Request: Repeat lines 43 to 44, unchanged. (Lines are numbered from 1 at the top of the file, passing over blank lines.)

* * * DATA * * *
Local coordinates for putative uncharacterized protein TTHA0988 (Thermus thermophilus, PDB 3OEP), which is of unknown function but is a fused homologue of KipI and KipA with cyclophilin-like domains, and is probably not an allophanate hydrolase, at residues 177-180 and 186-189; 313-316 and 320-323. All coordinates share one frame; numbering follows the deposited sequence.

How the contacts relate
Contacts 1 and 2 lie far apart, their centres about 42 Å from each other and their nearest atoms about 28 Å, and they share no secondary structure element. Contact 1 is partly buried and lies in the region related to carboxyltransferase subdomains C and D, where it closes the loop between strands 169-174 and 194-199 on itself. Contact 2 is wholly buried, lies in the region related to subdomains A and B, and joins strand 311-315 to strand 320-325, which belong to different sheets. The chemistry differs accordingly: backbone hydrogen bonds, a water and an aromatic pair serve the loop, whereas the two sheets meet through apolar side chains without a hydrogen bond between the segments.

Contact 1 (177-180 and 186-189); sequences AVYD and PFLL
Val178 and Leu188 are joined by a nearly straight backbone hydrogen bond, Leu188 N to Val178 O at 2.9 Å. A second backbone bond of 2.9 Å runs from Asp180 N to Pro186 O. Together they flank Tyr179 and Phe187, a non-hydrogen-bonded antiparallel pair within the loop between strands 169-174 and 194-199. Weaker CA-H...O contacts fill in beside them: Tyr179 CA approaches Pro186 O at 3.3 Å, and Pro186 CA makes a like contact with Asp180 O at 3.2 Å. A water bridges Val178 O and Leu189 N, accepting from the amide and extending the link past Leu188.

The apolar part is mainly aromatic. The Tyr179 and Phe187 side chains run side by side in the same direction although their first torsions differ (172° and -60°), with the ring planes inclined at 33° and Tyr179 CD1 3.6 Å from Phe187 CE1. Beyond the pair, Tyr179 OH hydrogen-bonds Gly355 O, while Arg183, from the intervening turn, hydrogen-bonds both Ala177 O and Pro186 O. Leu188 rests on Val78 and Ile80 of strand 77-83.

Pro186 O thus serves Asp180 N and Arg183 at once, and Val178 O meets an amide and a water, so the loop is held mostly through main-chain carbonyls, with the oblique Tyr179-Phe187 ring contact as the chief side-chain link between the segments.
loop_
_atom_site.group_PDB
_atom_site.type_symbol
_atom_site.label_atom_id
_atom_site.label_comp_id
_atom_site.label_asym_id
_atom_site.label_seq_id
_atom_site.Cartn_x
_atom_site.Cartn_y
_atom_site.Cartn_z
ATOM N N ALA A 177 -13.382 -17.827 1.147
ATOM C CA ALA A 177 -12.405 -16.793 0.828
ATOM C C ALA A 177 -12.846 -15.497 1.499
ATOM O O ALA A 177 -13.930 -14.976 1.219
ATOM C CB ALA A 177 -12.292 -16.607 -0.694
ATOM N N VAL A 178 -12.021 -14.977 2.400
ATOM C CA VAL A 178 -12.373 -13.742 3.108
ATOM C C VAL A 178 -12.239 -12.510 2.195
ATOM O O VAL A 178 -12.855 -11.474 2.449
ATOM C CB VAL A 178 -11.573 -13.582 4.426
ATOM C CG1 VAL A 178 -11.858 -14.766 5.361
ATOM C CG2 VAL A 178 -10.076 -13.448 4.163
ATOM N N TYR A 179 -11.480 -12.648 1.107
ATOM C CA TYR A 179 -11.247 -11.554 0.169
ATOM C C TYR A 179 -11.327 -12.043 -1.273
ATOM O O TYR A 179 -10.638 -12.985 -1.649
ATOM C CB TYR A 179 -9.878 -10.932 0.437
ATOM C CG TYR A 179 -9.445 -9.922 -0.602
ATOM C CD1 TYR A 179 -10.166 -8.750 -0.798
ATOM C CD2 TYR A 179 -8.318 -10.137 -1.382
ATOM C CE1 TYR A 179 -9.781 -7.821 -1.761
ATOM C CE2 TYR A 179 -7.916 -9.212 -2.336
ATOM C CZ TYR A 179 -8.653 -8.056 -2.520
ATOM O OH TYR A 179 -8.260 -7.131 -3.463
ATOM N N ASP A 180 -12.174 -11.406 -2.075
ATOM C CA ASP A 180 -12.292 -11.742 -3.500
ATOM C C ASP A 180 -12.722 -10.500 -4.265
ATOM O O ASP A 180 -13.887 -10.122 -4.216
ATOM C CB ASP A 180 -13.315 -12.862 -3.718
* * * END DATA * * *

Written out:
ATOM C CA ASP A 180 -12.292 -11.742 -3.500
ATOM C C ASP A 180 -12.722 -10.500 -4.265